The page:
That’s one way of dealing with Islamic terrorism

As the Philippines experiences rising Islamic terrorism their President has spoken bluntly about what will happen to terrorists:

Thousands of civilians fled fighting in the Philippines as troops sought to contain Islamic State-linked militants who took over large parts of a city, set building ablaze and captured a Catholic priest and other Christians.

President Rodrigo Duterte said he had no choice but to declare martial law on his native island of Mindanao on Wednesday following a failed raid by soldiers on Tuesday on a hideout of the Maute militant group, which triggered clashes and chaos across the largely Muslim city of Marawi.  

Duterte said Islamic State could not be allowed to gain a foothold in the Christian-majority Philippines and he would do whatever it took to rebuff extremists from the Maute group and the allied Abu Sayyaf, even if it meant many would die.

“Anyone now holding a gun, confronting government with violence, my orders are spare no one, let us solve the problems of Mindanao once and for all. Do not force my hands into it,” said Duterte, who cut short his visit to Russia to return to Manila.

If I think you should die, you will die. If you fight us you will die. If there’s an open defiance you will die and if it means many people dying, so be it. That’s how it is.

Plain speaking.

It really is the only way of dealing with Islamic militants.

Duterte said martial law would mean checkpoints, arrests and searches without warrant, and it would go on for as long as it took to restore order, but he would not tolerate abuses of power by police or soldiers.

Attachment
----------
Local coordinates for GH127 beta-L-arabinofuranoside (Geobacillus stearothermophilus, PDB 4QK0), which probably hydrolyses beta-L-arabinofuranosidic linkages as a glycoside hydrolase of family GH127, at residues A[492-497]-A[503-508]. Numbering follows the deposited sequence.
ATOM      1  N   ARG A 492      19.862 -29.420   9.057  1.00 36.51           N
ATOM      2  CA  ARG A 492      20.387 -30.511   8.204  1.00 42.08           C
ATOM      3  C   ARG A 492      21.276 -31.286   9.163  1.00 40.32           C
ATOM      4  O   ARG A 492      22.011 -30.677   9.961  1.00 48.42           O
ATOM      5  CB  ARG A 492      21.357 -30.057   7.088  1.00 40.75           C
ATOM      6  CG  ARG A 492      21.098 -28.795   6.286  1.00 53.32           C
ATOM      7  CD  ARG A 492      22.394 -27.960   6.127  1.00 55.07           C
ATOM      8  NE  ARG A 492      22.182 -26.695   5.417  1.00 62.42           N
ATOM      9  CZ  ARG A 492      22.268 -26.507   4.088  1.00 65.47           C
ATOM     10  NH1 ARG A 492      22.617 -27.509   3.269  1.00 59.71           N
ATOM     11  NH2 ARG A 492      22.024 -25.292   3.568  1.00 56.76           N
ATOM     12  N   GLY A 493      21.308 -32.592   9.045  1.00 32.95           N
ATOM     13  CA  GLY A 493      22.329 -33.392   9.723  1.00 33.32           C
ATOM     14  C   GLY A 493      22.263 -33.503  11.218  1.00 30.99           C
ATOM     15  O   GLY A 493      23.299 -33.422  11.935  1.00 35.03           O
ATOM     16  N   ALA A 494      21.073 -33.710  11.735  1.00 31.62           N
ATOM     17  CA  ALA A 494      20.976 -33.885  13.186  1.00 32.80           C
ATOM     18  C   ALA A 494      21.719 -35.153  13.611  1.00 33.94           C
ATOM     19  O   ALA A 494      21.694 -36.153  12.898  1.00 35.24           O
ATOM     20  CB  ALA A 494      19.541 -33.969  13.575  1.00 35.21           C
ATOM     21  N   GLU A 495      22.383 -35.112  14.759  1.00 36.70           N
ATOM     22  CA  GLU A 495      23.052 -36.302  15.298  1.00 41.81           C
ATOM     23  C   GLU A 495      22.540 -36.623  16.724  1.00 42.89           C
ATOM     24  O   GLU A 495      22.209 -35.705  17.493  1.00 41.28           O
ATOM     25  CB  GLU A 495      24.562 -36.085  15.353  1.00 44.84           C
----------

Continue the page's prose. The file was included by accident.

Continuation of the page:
He said he would consider some legal measures in the central Visayas region next to Mindanao to facilitate arrests, and might even declare martial law nationwide if he felt extremists had proliferated. He was also furious that the Maute group had hoisted the flag of Islamic State.

“I made a projection, not a prediction, that one of these days the hardest things to deal with would be the arrival of ISIS in our country,” Duterte said, referring to Islamic State.

“The government must put an end to this. I cannot gamble with ISIS because they are everywhere.”

I wonder how NZ will deal with the rise of ISIS in NZ?

 

-Fairfax


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As much at home writing editorials as being the subject of them, Cam has won awards, including the Canon Media Award for his work on the Len Brown/Bevan Chuang story. When he’s not creating the news, he tends to be in it, with protagonists using the courts, media and social media to deliver financial as well as death threats.

They say that news is something that someone, somewhere, wants kept quiet. Cam Slater doesn’t do quiet and, as a result, he is a polarising, controversial but highly effective journalist who takes no prisoners.

He is fearless in his pursuit of a story.

Love him or loathe him, you can’t ignore him.

To read Cam’s previous articles click on his name in blue.

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